Wisconsin DNR elk and deer ecologist Kevin Wallenfang, right, tags an elk transported from Kentucky to supplement the Clam Lake herd as Derek Johnson, left, a local wildlife biologist for Price County, holds the animal in place.

Both elk herds are successfully reproducing, Wallenfang said, but they remain small. That's part of the reason why the DNR is remaining extremely vigilant as CWD spreads in Wisconsin.

Wallenfang pointed to the 2018 and 2019 elk hunting seasons as an indication that the decades-long effort had reached a milestone in the herds' long-term viability.

"It's a measure of success if you can grow that population to the point where you can allow recreational hunting," Wallenfang said. "But that's not the reason we're doing this. If you talk to the original people that wanted to bring elk into the state from the grassroots level … they wanted to bring a native species — this big, beautiful critter — back to the state."

At the same time, growth of the two herds could allow for more elk tags to be distributed in the annual hunt, and would likely bolster local tourism, Wallenfang said. He noted that communities near each herd are already seeing an uptick in visitors hoping to view a wild Wisconsin elk.

A group of elk in Wisconsin's Clam Lake herd gather in an open field.

It's not only the future viability of the elk herds and the economic and ecological benefits they produce that the DNR is trying to protect, but the massive investment of time and money that has already gone into the effort.

Much of the project's funding has come from the Rocky Mountain Elk Foundation, which primarily raises money through donations, but the Ho-Chunk Nation, several Ojibwe bands and a number of counties, businesses and individuals have also contributed to the most recent reintroduction efforts. Wallenfang said logistics related to that cost more than $600,000. The annual elk hunt is a revenue generator for ongoing management now that relocation efforts have ended, with $7 of each $10 tag application fee going toward the DNR's elk program.

Altogether, up to 30 DNR staff members have worked on the project in some capacity, Wallenfang estimated.

"We have a huge investment in this," he said. "So we're going to do everything we can to try to prevent the disease from getting to elk."

How CWD could affect Wisconsin elk

CWD is a degenerative disease affecting the nervous system of infected cervids. The disease is caused by abnormal proteins, called prions, that multiply and replace healthy brain proteins in infected cervids. (It has not been found to infect humans.) The brains of deer, elk and other animals with the disease progressively deteriorate as the malfunctioning proteins multiply, eventually leading to weight loss, muscle weakness and death.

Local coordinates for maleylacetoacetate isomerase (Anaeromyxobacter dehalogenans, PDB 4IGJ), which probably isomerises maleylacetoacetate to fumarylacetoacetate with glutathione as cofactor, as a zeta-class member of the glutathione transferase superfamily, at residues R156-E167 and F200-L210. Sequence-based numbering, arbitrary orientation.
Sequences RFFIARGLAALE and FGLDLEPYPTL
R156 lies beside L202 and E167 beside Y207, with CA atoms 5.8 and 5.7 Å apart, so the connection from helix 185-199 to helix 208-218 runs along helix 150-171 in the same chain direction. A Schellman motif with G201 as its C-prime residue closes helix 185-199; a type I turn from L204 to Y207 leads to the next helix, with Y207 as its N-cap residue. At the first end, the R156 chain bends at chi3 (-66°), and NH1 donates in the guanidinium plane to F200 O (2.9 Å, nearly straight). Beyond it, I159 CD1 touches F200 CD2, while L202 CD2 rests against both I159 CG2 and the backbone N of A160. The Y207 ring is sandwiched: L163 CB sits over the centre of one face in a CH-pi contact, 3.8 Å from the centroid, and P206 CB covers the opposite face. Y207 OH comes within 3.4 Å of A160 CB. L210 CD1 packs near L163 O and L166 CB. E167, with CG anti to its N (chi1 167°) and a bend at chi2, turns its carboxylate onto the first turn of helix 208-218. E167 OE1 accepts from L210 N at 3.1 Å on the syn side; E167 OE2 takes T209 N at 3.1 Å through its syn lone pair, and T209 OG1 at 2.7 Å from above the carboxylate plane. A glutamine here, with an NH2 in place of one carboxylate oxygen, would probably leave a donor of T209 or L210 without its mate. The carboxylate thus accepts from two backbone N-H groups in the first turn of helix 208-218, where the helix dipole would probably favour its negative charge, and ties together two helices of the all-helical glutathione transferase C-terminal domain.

The disease was first identified in 1967 in herds of mule deer in Colorado. Since then, CWD is known to have spread to dozens of states, Canada, Europe and South Korea, infecting both wild and captive cervids. It spreads via the prions themselves, which infected animals excrete into the environment along with their saliva, urine and other bodily fluids.


Historically, CWD has hit deer species harder than elk. As many as half the deer in infected regions have tested positive for the disease, while the rate among infected elk herds has topped out around one in ten. Still, prevalence rates vary widely within species by region and habitat, and estimating them is difficult because there is no test for live animals.

Kevin Wallenfang, the DNR elk ecologist, and Tom Toman, a longtime staff biologist at the Rocky Mountain Elk Foundation, both pointed to the lower CWD prevalence rate among elk as one reason to hope the Wisconsin herds would remain healthy. Both acknowledged, however, that it remains unclear why prevalence rates tend to be lower in elk than deer.

"Are elk less vulnerable, or are their characteristics and behavior different enough that they just don't contact CWD as much?" Toman said.

One idea is that elk's grazing and social habits could make the creatures less likely than deer to encounter infectious prions in the environment. On the other hand, most prevalence estimates have been made for Western elk herds, which have significantly different behaviors than their counterparts in the eastern half of the United States due to differing habitats.

A bull elk in the Clam Lake herd roams through a wooded area.

Even if elk are less susceptible to CWD than deer, the disease is still fatal in infected animals.

Nohra Mateus-Pinilla is the director of the Wildlife Veterinary Epidemiology Laboratory in the Illinois Natural History Survey at the University of Illinois. She helps lead the state's efforts to document and slow the spread of CWD within the Illinois whitetail deer herd.